Saying Trudeau left China empty-handed would be unfair. He did leave having generated more goodwill and public interest. His Weibo followers increased by 60,000 during his three-day visit to China, and he became an “internet celebrity” (or “Wang Hong,” “网红) evidenced by the fact that hundreds of thousands of people left him messages on his Weibo page. His online interaction with a Chinese film star, Liu Ye, inviting him to come to Canada to ski was on the list of most trending topics of the day.
If attention was all that Prime Minister Trudeau wanted from his visit to China, then he certainly achieved his goal. Unfortunately, very little substance was generated from the attention he garnered. Bits and pieces of the speech he delivered during his first-day were widely shared, but the shared sections were about him asking Chinese people to follow him on Weibo instead of the segment where he talked about diversity and tourism in Canada. One user commented on Trudeau’s Weibo page, “I don't understand politics. I only know that Trudeau is handsome.”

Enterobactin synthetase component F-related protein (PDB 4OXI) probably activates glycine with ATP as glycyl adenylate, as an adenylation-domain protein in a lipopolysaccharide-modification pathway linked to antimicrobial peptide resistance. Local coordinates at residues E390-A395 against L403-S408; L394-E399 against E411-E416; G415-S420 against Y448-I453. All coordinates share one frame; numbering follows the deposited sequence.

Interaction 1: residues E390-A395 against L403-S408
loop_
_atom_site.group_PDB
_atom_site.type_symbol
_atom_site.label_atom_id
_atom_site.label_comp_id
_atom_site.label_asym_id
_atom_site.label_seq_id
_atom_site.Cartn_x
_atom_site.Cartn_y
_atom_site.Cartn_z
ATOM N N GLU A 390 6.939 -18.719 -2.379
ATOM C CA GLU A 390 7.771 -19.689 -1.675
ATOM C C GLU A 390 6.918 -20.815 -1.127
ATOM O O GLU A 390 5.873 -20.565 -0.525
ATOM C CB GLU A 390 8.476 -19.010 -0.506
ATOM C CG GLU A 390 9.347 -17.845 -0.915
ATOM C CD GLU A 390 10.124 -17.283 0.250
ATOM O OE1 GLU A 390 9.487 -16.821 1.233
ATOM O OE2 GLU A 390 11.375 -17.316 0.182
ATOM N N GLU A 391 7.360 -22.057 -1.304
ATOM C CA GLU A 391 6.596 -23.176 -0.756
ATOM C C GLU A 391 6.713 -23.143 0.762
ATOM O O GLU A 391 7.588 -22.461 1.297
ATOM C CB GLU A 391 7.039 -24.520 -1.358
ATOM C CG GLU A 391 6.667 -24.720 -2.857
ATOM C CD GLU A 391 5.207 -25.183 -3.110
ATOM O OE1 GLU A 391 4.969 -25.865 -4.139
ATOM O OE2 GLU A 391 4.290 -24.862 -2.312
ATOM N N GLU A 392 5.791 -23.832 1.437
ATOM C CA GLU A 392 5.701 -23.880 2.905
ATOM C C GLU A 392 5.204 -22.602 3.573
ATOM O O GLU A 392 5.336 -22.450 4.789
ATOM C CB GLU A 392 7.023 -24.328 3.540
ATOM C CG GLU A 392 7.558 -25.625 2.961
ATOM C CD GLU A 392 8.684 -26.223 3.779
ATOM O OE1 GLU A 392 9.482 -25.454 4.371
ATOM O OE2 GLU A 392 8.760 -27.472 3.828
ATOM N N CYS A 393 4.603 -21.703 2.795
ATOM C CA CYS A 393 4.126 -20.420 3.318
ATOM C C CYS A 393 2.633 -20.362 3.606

Dissonance between Trudeau’s progressive ideals and mainstream Chinese beliefs
Trudeau’s charisma in the western world stems not only from his personality but also from his progressive ideals of inclusion. Trudeau, with his commitment to LGBTQ rights, tackling climate change, and female representation in parliament is particularly popular among youth in Canada as well as the U.S. But Trudeau’s progressivism does not appear to strike a nerve with Chinese netizens.
Reading through comments on Weibo regarding Trudeau’s visit, one encounters criticism of Trudeau for putting on a show of “political correctness.” When the Canadian embassy in China posted that Canada has accepted more than 40,000 Syrian refugees, the most-liked comment was: “give me back my money! I am not going to pour money into Canada anymore for immigration.” Many other comments argue that Trudeau’s acceptance of refugees undermines Canada’s national security.